Re: Study shows brain can learn without really trying

From: Dace (
Date: Tue Nov 20 2001 - 07:25:25 GMT

  • Next message: Vincent Campbell: "RE: Wade's last week's phrase of the day..."

    Received: by id OAA00898 (8.6.9/5.3[ref] for from; Tue, 20 Nov 2001 14:15:10 GMT
    Message-ID: <000201c171cd$3366e420$4386b2d1@teddace>
    From: "Dace" <>
    To: <>
    References: <>
    Subject: Re: Study shows brain can learn without really trying
    Date: Mon, 19 Nov 2001 23:25:25 -0800
    Content-Type: text/plain; charset="iso-8859-1"
    Content-Transfer-Encoding: 7bit
    X-Priority: 3
    X-MSMail-Priority: Normal
    X-Mailer: Microsoft Outlook Express 5.50.4133.2400
    X-MimeOLE: Produced By Microsoft MimeOLE V5.50.4133.2400
    Precedence: bulk


    > <Animals do indeed have a kind of culture, a kind of language, a
    > kind of
    > > intellect, a kind of ego. But it's not what we mean when we use those
    > > terms. The proto-language of chimps is incomparable to the
    > > self-replicating
    > > mental system that binds together human culture. Even among mammals,
    > > which possess a general-purpose intelligence, there's no abstract
    > > within which the real one is modeled. There's no memetic environment in
    > > which memes could thrive or fail.>
    > >
    > Well that's your opinion, but I think acknowledging the possibility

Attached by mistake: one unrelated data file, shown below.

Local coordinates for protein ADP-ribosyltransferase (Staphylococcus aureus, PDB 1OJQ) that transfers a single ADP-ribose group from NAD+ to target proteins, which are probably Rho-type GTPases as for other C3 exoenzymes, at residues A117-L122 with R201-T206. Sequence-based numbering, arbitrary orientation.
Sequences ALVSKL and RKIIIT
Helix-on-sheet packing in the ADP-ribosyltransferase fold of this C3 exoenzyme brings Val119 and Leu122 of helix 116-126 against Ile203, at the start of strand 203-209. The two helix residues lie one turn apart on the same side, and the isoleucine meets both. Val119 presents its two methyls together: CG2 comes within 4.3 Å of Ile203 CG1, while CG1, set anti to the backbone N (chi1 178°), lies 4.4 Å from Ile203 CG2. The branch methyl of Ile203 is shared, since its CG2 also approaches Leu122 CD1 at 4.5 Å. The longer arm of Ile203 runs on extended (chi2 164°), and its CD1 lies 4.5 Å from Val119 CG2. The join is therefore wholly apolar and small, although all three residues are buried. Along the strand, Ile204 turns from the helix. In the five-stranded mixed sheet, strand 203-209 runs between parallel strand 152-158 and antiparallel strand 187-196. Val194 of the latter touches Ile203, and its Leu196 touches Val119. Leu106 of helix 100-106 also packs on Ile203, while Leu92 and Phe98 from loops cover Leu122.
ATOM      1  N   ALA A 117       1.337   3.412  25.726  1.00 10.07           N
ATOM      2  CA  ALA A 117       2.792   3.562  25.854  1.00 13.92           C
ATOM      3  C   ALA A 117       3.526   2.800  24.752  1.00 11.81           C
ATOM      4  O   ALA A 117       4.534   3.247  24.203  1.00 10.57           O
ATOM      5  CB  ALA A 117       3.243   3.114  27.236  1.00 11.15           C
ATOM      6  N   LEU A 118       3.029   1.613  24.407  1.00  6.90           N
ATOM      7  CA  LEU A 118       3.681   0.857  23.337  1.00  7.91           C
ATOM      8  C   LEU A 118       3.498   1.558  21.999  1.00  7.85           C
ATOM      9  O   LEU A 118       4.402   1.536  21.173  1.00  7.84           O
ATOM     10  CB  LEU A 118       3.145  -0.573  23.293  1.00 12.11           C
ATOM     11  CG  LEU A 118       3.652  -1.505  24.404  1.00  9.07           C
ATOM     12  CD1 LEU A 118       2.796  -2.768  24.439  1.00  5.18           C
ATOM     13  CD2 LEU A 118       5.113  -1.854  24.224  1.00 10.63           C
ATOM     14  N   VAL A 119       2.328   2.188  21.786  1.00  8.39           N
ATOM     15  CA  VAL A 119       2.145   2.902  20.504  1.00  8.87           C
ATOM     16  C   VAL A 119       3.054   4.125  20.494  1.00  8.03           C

> of a pre-cultural, or proto-cultural state in other organisms is important
    > in trying to pin down exactly what we mean by human culture.

    We can speak of a proto-culture among primates, or even ants, but it's not
    the same as human culture. The elements are there, but it hasn't "come to
    life," so to speak. It's the seed, not the tree. Not so different from the
    proto-capitalism of antiquity as compared to the true capitalism of
    modernity. Memes are only really *memes* when they've germinated under the
    heat lamp of human consciousness and, after getting buried, begin to work
    their magic. Only then are they carriers of culture. If the replicating
    behavior or concept is strictly a function of unreflective mentality, then
    it's just biology. There's no need to call it a "meme." Just a simple,
    organic habit.


    P.S. I'm off tomorrow for Thanksgiving. Won't be able to respond to any
    more posts till next weekend.

    This was distributed via the memetics list associated with the
    Journal of Memetics - Evolutionary Models of Information Transmission
    For information about the journal and the list (e.g. unsubscribing)

    This archive was generated by hypermail 2b29 : Tue Nov 20 2001 - 14:20:58 GMT